The following is a positively ripping account from "A Short History of the U.S. Navy" by the late R.Adm. George R. Clark, USN, et. al.: "On the 11th of July, McDougal received the news that an American steamer, the Pembroke, had been fired on without warning in the straits, and, according to the report, had been sunk with all on board. At this time McDougal was under orders to return to America, but realizing that situation called for prompt action on his part, he weighed anchor and on the evening of the 15th arrived off the eastern end of the straits. It was here that the Pembroke, while she awaited a pilot and the turn of the tide, had been fired on. (As a matter of fact, the Pembroke came off with small injury, but others were not so fortunate. A French dispatch boat was attacked shortly after the Pembroke and narrowly escaped sinking in mid-channel. Her commander reported his experience to Captain Casembroot of the Dutch steam-frigate Medusa of 16 guns. On account of the longstanding friendship between the Dutch and the Japanese, Casembroot went to Shimonoseki with the expectation of making peace; but hardly was the Medusa in the channel when she was under heavy fire. Before she could get away she had been hulled thirty-one times, and had lost four killed and five wounded. A day or two later, a French gunboat was hulled three times as she dashed past the batteries at full speed, and a Satsuma vessel, which was mistaken for a foreigner, was sent to the bottom. It was evident that the Japanese knew how to handle their guns, and had the range of the channel.)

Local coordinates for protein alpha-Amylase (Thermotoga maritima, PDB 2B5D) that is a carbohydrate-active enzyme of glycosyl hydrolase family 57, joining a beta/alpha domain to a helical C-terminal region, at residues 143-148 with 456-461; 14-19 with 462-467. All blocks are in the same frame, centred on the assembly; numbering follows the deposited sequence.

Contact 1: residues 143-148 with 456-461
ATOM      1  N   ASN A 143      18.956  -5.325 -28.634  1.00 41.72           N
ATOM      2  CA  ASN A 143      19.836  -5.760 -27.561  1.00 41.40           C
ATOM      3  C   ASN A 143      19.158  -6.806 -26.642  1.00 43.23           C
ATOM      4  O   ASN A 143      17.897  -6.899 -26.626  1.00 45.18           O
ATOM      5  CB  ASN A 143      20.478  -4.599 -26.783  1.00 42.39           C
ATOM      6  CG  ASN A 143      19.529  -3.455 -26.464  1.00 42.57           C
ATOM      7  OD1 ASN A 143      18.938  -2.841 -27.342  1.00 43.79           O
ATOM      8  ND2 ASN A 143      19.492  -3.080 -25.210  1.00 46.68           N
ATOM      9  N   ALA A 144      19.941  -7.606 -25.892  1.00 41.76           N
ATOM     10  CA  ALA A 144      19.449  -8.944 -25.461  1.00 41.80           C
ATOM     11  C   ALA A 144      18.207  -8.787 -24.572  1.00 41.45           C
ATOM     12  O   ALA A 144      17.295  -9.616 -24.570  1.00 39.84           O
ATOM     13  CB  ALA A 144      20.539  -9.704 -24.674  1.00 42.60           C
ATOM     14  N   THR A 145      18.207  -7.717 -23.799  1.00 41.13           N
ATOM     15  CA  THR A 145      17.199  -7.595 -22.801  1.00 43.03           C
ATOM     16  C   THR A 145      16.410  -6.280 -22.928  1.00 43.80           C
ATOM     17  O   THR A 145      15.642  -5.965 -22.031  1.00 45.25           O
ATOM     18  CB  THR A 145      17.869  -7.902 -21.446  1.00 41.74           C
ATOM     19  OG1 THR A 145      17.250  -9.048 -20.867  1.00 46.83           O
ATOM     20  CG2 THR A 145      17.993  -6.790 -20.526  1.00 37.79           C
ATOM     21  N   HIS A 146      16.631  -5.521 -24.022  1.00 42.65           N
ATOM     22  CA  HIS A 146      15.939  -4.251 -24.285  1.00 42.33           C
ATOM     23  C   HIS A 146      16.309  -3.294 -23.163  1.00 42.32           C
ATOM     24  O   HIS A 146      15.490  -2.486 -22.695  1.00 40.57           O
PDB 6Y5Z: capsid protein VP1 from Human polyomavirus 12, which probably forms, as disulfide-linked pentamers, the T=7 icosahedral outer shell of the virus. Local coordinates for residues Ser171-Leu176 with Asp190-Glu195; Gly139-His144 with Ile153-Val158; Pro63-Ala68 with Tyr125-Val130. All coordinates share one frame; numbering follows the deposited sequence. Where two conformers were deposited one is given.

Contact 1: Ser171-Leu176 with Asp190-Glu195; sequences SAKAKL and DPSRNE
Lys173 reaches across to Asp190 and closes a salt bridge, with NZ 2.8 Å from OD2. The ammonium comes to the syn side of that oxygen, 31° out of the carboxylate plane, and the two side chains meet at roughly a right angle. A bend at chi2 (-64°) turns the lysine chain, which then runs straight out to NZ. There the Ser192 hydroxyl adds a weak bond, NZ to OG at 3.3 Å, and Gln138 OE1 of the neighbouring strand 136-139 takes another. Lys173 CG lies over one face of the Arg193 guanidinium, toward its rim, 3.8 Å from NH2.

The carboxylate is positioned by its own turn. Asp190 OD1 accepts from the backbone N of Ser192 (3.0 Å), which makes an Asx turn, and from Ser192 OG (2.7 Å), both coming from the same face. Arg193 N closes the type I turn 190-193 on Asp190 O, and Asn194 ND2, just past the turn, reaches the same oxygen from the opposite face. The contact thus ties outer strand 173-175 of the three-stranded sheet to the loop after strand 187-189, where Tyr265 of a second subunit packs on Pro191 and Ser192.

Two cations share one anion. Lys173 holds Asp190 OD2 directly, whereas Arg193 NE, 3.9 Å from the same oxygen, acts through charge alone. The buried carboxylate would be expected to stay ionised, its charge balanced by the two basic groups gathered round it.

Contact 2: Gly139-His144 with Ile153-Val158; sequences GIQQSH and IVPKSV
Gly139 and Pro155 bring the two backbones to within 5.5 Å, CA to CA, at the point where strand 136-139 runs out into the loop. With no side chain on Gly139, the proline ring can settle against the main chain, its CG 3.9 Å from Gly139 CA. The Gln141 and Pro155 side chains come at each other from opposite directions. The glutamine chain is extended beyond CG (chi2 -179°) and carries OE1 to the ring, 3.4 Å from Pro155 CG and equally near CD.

At five o'clock on the morning of the 16th, the Wyoming got under way. Her entry into the straits was announced by signal guns on shore, and as soon as she came in range she was fired upon by the batteries. She made no reply, however, until she reached the narrowest part of the straits. At that point the larger shore batteries concentrated their fire; beyond, in more open water lay three armed merchantmen, all heavily manned, and with their crews yelling defiance. These ships were the bark Daniel Webster, the brig Lanrick, and the steamer Lancefield, all, oddly enough, American vessels which had been purchased by the Choshiu clansmen. In the land batteries, too, were five 8-inch Dahlgren guns which had recently been presented to Japan by the United States. The bark lay anchored close to the town on the northern shore, the brig was about fifty yards outside and a little beyond, while the steamer lay further ahead and outside, that is, nearer mid-channel. As McDougal approached the narrows, he noticed a line of stakes which he rightly guessed had been used by the Japanese to gauge their aim. Accordingly, he avoided the middle of the channel and steered close under the batteries. This shrewdness probably was the salvation of the Wyoming, for the batteries at once opened a tremendous cannonade which would have sunk a dozen vessels in mid-channel, but which only tore through her rigging. She soon cleared the narrows and bore out into the open water where her guns could reply.